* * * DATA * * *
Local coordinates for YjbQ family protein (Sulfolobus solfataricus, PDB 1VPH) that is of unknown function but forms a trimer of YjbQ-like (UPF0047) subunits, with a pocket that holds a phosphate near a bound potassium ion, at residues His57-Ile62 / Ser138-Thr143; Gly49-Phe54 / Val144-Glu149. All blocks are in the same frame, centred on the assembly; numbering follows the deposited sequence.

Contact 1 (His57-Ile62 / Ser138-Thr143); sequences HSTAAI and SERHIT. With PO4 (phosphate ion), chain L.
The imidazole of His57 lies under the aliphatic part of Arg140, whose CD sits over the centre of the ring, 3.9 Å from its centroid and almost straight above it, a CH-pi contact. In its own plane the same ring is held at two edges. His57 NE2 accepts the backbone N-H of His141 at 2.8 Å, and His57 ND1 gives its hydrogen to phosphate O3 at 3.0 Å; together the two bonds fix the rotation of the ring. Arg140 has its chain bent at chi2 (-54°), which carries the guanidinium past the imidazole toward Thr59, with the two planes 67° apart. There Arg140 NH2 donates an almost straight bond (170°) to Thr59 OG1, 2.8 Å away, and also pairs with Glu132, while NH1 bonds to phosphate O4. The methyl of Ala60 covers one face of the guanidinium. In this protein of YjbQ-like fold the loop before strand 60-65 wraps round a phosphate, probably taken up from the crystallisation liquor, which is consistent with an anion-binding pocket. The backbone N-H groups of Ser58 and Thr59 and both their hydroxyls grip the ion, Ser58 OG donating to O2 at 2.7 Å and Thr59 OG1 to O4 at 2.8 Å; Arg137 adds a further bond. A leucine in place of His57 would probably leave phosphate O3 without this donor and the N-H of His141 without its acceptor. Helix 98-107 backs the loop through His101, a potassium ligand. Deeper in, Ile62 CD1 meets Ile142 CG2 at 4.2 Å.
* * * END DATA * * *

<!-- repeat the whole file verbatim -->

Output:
Local coordinates for YjbQ family protein (Sulfolobus solfataricus, PDB 1VPH) that is of unknown function but forms a trimer of YjbQ-like (UPF0047) subunits, with a pocket that holds a phosphate near a bound potassium ion, at residues His57-Ile62 / Ser138-Thr143; Gly49-Phe54 / Val144-Glu149. All blocks are in the same frame, centred on the assembly; numbering follows the deposited sequence.

Contact 1 (His57-Ile62 / Ser138-Thr143); sequences HSTAAI and SERHIT. With PO4 (phosphate ion), chain L.
The imidazole of His57 lies under the aliphatic part of Arg140, whose CD sits over the centre of the ring, 3.9 Å from its centroid and almost straight above it, a CH-pi contact. In its own plane the same ring is held at two edges. His57 NE2 accepts the backbone N-H of His141 at 2.8 Å, and His57 ND1 gives its hydrogen to phosphate O3 at 3.0 Å; together the two bonds fix the rotation of the ring. Arg140 has its chain bent at chi2 (-54°), which carries the guanidinium past the imidazole toward Thr59, with the two planes 67° apart. There Arg140 NH2 donates an almost straight bond (170°) to Thr59 OG1, 2.8 Å away, and also pairs with Glu132, while NH1 bonds to phosphate O4. The methyl of Ala60 covers one face of the guanidinium. In this protein of YjbQ-like fold the loop before strand 60-65 wraps round a phosphate, probably taken up from the crystallisation liquor, which is consistent with an anion-binding pocket. The backbone N-H groups of Ser58 and Thr59 and both their hydroxyls grip the ion, Ser58 OG donating to O2 at 2.7 Å and Thr59 OG1 to O4 at 2.8 Å; Arg137 adds a further bond. A leucine in place of His57 would probably leave phosphate O3 without this donor and the N-H of His141 without its acceptor. Helix 98-107 backs the loop through His101, a potassium ligand. Deeper in, Ile62 CD1 meets Ile142 CG2 at 4.2 Å.